SF Weekly's Jennifer Maerz earlier this month broke the story about an apparently far-reaching San Francisco Police strategy to keep that damn noise down. Cops, it seems, were systematically seizing the laptops of DJs playing at underground parties -- or, in some cases, even some who claim they weren't playing at the parties.
Following a hearing at San Francisco Superior Court today, however, two more aggrieved party-goers had their purloined computers handed back to them. Justin Credible and Matthew Higgins -- both of whom were featured in Maerz' original story -- received what their lawyer referred to as "their illegally seized laptops."
"This is great news, and a real relief to the pair who have been without their machines for a month," continued attorney Jennifer Grannick of the Electronic Frontier Foundation. Both DJs had been at an underground Halloween party; Credible told SF Weekly she hadn't even been using her laptop to play music when the party was raided but was instructed to remove it from her bag and hand it over nevertheless.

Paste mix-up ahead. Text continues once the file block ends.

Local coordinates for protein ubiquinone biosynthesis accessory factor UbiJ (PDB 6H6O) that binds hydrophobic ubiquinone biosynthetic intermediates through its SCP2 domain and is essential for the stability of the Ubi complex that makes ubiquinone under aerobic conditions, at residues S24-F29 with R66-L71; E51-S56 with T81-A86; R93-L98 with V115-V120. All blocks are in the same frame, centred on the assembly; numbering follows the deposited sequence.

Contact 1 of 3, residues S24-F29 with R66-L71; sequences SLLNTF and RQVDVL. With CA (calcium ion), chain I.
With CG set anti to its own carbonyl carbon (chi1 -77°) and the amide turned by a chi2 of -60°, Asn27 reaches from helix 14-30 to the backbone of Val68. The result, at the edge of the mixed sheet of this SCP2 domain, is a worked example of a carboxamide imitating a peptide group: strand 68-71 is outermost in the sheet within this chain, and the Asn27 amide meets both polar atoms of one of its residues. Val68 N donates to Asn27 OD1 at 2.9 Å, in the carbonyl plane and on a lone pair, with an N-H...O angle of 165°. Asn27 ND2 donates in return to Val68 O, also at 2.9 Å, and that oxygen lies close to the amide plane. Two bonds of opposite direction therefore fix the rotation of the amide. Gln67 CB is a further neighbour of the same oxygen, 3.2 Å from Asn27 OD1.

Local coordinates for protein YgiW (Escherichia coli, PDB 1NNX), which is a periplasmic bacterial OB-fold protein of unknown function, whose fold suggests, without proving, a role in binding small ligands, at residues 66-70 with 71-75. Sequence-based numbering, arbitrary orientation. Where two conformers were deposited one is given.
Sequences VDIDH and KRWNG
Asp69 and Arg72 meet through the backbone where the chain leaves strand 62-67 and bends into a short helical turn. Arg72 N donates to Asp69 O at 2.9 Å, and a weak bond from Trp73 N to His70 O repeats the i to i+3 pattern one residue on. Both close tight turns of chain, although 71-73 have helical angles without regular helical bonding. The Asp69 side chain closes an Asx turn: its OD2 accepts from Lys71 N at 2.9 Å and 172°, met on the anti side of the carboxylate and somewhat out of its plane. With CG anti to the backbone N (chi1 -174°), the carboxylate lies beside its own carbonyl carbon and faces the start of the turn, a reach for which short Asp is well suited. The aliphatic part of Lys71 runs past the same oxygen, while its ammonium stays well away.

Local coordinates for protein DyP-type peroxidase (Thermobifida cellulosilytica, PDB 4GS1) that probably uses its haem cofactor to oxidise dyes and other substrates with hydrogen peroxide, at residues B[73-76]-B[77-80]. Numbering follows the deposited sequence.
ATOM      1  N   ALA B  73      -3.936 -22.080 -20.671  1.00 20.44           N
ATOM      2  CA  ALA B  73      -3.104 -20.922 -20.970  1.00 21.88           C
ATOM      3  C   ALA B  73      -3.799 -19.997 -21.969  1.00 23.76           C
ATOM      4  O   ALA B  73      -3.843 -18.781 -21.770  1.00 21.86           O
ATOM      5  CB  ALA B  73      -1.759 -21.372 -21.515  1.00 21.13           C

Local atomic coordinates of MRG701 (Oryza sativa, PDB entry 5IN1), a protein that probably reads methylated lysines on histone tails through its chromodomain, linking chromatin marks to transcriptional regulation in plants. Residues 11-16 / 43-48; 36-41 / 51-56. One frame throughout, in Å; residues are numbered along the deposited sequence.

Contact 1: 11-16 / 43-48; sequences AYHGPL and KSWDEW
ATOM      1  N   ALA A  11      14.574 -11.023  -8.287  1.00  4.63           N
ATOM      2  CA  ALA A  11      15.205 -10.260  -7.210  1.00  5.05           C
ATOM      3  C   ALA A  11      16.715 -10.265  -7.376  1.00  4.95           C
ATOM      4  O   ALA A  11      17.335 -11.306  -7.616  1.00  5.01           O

Granick noted that, at today's hearing, the police department's attorney admitted that no charges were ever going to be filed against either DJ -- yet the laptops were still seized. "San Francisco law currently requires after-hours parties with live DJs to get a permit, and failure to do so can be punished as a misdemeanor," continued Granick. "But DJing an unpermitted party is not a crime, and certainly not one for which one's laptop could be forfeited."
The Electronic Frontier Foundation's overall claim -- that laptop seizures are "both illegal" and an "improper" way of punishing after-hours party-goers will be heard at a later date and by a different judge.
"Stay tuned for Side B," urges Granick.